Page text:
- Written by Roger Gale
September. The "summer of sport" moves seamlessly from the "warm-up" act to the Paralympics and Andy Murray wins his first Grand Slam. Yorkshire police lied over Hillsborough - official.
Hamza can go, but stays. The Church of England dithers over a new Archbishop while Christians have to choose between work or faith. Are we squandering money on Overseas Aid?
Photographers get Closer to The Duchess than is acceptable. Parliament sits briefly for its now annual "satisfy the Press, we are working really" session. Man David reshuffles his pack, appointing "Thrasher Mitchell" as his new Chief Whip. The Conference season opens with TUC leaders snouting in the trough and predicting a winter of discontent. And then there`s Boris.
Just when we all thought that it could not get any better, it did. It seems incredible that the end of the Games is still less than a month away. For those of us who have been travelling light years have passed and we might well now be returning to a different planet. Whether or not the Olympic legacy can be turned into future gold before all is forgotten only time will tell but, back in those heady days of early September, it was the Supralympians that stole the show.
Nothing can, or should, be allowed to detract from the achievements of our Olympic medallists and of those who also ran but up there at the top of the podium - as on the top of the open buses during the Parade of Champions - they have, I know, been proud to stand shoulder to shoulder with their enabled colleagues. For this has been the year when the Paralympics took a great leap forward into the mainstream of competitive sport and had a viewing public sitting on the edge of their seats in anticipation of still greater success. Who do you name?
The "Face of the Games" and "Teenage Torpedo" Ellie Simmonds with her clutch of medals from the swimming pool? Or Jonnie Peacock, watched by a reported six million people as he stormed home in the 100 metres final? Or cyclist Sarah Storey? Or wheelchair racer David Weir? Or Hannah Cockroft who won our first track gold?
Or Natasha Baker in the dressage? Or, more simply, all of those who, win or lose, took part and not forgetting all of those behind them that coached and helped as volunteers and provided security and all of the other resources up to and including the opening and closing ceremonies? All of these were events that were, proudly," Made in Britain "and as the nights draw in and the drudgery of the economy and political reality come home to roost we have a great summer to look back upon and to draw real inspiration from. When we pull together we are unbeatable and we need to remember that.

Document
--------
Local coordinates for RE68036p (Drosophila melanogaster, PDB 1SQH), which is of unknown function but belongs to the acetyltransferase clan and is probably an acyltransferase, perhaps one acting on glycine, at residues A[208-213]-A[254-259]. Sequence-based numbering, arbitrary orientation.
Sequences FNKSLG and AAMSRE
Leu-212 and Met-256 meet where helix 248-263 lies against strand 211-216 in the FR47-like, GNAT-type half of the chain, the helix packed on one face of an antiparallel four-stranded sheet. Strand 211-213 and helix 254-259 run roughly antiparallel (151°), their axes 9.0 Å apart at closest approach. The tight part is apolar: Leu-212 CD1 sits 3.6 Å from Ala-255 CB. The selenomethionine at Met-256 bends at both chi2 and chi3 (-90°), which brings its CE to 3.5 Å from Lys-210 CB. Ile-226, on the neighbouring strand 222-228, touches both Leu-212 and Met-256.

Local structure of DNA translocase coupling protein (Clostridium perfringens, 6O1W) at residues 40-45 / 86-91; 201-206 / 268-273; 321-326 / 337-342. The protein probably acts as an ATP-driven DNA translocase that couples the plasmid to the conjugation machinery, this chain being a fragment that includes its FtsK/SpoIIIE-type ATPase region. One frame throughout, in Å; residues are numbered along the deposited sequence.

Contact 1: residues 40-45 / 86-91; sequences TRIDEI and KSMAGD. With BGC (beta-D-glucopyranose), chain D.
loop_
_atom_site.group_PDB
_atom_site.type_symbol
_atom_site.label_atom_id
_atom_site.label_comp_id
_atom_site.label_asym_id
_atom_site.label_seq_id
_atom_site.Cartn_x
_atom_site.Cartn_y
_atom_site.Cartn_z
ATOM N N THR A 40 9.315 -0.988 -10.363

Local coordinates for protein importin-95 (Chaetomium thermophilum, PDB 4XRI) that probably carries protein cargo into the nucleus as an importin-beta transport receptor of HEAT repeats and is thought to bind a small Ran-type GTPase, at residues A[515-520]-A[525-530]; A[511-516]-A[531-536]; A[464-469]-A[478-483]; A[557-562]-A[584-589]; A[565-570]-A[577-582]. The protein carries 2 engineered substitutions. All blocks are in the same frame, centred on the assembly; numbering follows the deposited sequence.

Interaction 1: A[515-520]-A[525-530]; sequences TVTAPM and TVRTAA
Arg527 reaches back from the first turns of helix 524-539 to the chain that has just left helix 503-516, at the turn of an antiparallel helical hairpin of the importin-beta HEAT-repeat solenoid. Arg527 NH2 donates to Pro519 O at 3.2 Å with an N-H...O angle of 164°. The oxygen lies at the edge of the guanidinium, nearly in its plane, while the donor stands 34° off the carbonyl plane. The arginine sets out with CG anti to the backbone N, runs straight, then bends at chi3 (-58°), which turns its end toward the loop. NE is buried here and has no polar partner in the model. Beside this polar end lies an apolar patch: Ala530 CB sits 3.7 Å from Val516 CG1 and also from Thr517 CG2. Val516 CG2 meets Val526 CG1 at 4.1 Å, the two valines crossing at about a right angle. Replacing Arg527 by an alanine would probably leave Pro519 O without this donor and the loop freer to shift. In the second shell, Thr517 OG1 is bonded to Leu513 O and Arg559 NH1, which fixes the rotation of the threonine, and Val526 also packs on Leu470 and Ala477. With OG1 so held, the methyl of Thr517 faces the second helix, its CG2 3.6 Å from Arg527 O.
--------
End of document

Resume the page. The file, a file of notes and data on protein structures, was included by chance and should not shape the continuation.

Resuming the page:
The Palace of Westminster is, if not falling down, in need of substantial repair. The whole building needs re-wiring which means tampering with asbestos that will have to be removed and the clock tower, commonly but incorrectly known as "Big Ben", is leaning like the Tower of Pisa. The whole project could well take five years, will cost zillions and will require that the building be vacated and an alternative home for parliament to sit in to be found. The Commons has, of course, been moved to Church House during the war and following the bombing of the Chamber, but to shift both Houses, together with all of the office space and facilities required to accommodate not only MPs and Peers but seriously important people like the Clerks and the Librarians, is going to present quite a challenge!
This process has not been aided by the idiotic decision taken, in order to satisfy the Press that we are not taking the "three month holiday" enjoyed by members of The Press Gallery, to interrupt the annual deep maintenance programme that takes place during the Summer Recess so that we can sit for two pretty pointless weeks in September. This entails re-laying carpets, opening up catering facilities, removing dust sheets and protective cladding and the like at vast taxpayers` expense. The Procedures Committee has challenged this but the powers that be, of all parties, are determined that we must be "seen to be doing something" during the period between the end of the school holidays and the start, with the TUC conference, of an increasingly also pointless conference season which, we are told, has to take place in late September and early October and cannot be brought forward!
This year, in addition to bits and pieces that could have been dealt with before the House rose for the summer or after the House sits properly again in mid-October, there was the Government re-shuffle. Chris Grayling`s phone rang to tell him that he was being moved from his position as Minister of State for Work and Pensions to become Secretary of State for Justice. Not surprisingly, given her constituency issues with the possibility of a third runway at Heathrow Airport, Justine Greening was moved from Transport to Overseas Development where she will employ her accounting skills dealing with the vast sums that, we now learn, have been squandered upon consultants` fees and aid to countries that, quite simply, do not need it. She replaces Andrew Mitchell who is at present now Chief Government Whip and his predecessor, Patrick McLaughlin, moves to Transport to sort out the difficulties bequeathed over the West Coast Main Line by the previous Minister of State for Rail, Theresa Villiers, who goes to Northern Ireland as Secretary of State with the former Roads Minister, the excellent Mike Penning, to guard her back.